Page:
ISRAEL - March 21 - China Arms Ties Haunting US.
"The project was frozen but not killed", said Gerald Steinberg a Middle East arms expert at Israel's Bar-Ilan University. "Some people in the military industries lobby think they can still salvage it". He said there had already been relatively low-level discussions with Washington since the Phalcon affair over how to handle such deals. "The US would like to be able to give prior approval and Israel wants to limit that. At the same time Israel wants to avoid another (dispute). Barak handled it very badly and Sharon has learned the lesson". Meanwhile Phalcon's manufacturers are focusing on selling a scaled-down version of the radar system, an option being discussed with US officials. Israel is eager to maximise its arms exports, a sector that grew 10% in 2000 to $2.35 bn, with Asia the key market. The Phalcon deal with China would have been worth $1.5 bn over several years. The Phalcon affair and the prospect of future sales of the system, which Sharon was not expected to raise during his Washington visit, have focused attention on a secretive weapons relationship with China that dates back 20 years, long before the two countries established diplomatic relations in 1992. It is a partnership, that has long worried the US Congress, whose concerns involve not only Taiwan but also the possibility that China could leak Israeli high-tech weaponry, much of it funded by the US taxpayer, to states such as Iraq and Iran. Israel itself recognised that risk in 1999, when it raised its concerns that China was transferring missile technology to Iran. Shortly after the Gulf war in 1991, the administration of President George Bush Snr acknowledged it was investigating the possible transfer by Israel of Patriot missile technology to China. US-built Patriot batteries were set up in Israel, amid great fanfare during the war as a defence against Iraqi Scud missile attacks and as a gesture to keep Israel out of the conflict. A report about the same time by the Rand Corporation described Israel as "China's leading foreign supplier of advanced technology" and, in 1999, the congressional Cox committee reported that Israel had offered significant technology co-operation to China in missile and aircraft, including its F-10 fighter. US defence journals reported that the F-10 had the same configuration as Israel's Lavi fighter, a project dropped in 1987 after it had been funded by the US to the tune of some $1.5 bn.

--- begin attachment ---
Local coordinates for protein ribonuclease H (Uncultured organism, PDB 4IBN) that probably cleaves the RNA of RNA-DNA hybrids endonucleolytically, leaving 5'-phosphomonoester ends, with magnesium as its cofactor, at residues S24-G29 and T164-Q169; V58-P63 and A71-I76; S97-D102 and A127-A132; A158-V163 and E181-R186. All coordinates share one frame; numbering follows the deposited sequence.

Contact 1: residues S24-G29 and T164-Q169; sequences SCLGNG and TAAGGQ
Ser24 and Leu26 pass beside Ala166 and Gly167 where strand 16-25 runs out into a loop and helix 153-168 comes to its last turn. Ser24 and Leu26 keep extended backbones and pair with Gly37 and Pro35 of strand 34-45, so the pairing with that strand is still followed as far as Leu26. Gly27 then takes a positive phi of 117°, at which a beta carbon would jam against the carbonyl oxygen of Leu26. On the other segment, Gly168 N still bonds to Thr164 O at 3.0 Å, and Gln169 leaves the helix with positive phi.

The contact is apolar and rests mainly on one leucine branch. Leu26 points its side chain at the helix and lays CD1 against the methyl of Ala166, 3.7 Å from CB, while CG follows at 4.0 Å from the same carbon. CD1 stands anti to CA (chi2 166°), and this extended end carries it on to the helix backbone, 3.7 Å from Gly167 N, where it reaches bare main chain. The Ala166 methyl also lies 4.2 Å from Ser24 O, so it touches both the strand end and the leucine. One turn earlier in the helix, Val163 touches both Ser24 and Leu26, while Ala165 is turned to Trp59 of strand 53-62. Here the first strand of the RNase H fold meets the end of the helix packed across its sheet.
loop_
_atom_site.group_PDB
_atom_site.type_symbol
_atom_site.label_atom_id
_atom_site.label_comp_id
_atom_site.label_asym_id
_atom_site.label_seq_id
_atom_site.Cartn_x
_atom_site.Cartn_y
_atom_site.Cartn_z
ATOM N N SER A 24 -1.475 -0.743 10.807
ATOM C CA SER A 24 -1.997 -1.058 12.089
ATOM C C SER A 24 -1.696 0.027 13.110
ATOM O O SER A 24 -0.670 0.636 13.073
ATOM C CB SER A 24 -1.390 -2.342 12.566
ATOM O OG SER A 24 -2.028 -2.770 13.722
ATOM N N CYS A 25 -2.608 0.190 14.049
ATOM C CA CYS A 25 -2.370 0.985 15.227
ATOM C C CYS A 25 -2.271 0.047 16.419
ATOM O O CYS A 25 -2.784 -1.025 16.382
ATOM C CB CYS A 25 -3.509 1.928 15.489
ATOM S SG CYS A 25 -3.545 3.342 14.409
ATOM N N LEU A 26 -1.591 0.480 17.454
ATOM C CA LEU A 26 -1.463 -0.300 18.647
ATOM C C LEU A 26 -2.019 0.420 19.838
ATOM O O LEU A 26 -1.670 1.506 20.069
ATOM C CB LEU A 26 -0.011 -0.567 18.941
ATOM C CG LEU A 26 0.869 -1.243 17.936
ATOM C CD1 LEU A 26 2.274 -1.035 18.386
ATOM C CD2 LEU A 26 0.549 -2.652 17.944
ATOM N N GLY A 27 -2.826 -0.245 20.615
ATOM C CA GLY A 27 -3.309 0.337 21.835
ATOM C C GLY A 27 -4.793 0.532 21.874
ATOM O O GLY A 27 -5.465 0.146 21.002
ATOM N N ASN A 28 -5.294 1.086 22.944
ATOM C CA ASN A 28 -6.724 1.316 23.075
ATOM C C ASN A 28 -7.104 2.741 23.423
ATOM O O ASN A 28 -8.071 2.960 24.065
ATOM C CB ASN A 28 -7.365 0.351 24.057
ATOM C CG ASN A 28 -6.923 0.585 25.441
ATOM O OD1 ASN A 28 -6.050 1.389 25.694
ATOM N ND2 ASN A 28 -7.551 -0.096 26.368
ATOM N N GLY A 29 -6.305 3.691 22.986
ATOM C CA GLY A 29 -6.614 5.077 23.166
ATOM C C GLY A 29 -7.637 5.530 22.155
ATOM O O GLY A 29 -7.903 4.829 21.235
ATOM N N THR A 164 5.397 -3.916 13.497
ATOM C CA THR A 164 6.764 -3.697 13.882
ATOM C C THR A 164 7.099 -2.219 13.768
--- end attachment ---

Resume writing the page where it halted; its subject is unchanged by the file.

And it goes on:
The US official principally responsible for killing the Lavi was Dov Zakheim, a defence department analyst, who concluded that the US would have to provide $16 bn in support over the lifetime of the project. An Orthodox Jew, Zakheim was publicly attacked for appearing to go against the interests of Israel. He maintained that US military aid would be better spent acquiring US fighter technology off the shelf, modernising the Israeli navy or upgrading its ground forces. His arguments eventually persuaded the Knesset to halt expenditure on the project in 1992. The FT added: "Zakheim's experience with the Israelis will no doubt come in useful in his new post". Among Pres. Bush's cabinet appointments, Zakheim has been named under-secretary of defence.
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|Publication:||APS Diplomat Recorder|
|Article Type:||Brief Article|
|Date:||Mar 24, 2001|
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